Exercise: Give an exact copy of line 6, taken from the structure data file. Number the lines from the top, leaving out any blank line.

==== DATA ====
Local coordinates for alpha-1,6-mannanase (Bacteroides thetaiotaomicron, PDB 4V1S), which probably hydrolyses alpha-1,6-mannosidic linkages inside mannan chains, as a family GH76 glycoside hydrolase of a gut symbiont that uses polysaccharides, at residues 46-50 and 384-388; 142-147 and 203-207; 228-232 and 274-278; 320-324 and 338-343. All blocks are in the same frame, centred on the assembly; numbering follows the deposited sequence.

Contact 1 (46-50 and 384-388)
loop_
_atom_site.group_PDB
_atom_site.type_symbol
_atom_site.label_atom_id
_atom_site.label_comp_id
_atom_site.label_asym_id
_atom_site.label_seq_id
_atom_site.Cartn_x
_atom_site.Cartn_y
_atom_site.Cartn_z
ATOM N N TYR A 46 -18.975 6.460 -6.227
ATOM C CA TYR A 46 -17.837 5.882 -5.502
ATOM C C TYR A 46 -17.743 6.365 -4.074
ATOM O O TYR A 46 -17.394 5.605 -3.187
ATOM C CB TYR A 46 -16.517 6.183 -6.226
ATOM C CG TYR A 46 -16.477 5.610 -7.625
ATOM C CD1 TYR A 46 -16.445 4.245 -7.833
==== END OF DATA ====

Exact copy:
_atom_site.label_atom_id